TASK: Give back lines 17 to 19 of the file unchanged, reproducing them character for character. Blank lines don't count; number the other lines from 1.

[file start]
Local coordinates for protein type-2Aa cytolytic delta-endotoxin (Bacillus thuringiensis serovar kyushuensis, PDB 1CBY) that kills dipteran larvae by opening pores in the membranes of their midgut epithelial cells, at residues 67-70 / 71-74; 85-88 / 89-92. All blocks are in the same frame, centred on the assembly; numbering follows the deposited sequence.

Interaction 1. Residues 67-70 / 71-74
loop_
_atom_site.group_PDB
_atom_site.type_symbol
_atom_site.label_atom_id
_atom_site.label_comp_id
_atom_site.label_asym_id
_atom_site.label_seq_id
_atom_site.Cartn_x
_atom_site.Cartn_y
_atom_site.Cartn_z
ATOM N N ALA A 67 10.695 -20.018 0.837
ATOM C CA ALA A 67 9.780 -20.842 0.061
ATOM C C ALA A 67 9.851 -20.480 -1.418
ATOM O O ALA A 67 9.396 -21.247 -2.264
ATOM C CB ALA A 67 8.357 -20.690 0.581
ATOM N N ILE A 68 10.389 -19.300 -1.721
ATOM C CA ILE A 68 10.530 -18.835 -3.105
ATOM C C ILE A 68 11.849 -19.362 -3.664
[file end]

ATOM C CB ALA A 67 8.357 -20.690 0.581
ATOM N N ILE A 68 10.389 -19.300 -1.721
ATOM C CA ILE A 68 10.530 -18.835 -3.105